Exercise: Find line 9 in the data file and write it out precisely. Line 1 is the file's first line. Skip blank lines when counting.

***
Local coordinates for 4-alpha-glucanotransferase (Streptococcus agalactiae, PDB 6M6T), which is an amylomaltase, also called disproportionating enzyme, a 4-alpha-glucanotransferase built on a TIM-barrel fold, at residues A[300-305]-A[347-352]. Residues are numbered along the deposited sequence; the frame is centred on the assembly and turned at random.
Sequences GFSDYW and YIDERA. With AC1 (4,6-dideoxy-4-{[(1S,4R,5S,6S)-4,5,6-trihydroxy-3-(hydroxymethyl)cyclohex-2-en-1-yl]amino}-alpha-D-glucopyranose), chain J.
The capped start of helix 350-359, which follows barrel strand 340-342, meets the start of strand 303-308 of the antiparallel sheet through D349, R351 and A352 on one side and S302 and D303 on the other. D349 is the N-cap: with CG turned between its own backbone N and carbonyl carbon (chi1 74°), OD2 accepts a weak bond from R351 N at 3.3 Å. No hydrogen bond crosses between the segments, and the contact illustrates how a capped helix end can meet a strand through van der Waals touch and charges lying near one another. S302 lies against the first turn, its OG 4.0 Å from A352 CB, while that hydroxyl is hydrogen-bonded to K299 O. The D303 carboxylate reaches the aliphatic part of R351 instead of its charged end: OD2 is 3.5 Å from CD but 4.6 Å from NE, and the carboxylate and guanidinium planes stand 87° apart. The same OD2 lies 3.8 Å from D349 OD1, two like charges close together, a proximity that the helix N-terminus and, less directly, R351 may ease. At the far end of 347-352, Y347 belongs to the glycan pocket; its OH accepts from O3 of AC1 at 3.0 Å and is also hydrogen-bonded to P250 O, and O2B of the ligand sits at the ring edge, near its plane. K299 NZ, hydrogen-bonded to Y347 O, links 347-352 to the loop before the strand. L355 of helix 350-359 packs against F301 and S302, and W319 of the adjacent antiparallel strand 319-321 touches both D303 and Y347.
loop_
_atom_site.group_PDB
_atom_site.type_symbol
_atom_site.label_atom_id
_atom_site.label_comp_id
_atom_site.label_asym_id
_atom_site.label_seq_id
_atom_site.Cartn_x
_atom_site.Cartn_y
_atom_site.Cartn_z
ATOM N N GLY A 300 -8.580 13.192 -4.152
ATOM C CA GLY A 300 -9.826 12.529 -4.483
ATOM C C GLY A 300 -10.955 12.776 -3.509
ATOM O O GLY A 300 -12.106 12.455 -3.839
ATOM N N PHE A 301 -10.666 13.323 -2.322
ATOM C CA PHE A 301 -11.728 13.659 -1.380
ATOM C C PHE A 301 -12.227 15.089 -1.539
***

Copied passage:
_atom_site.label_asym_id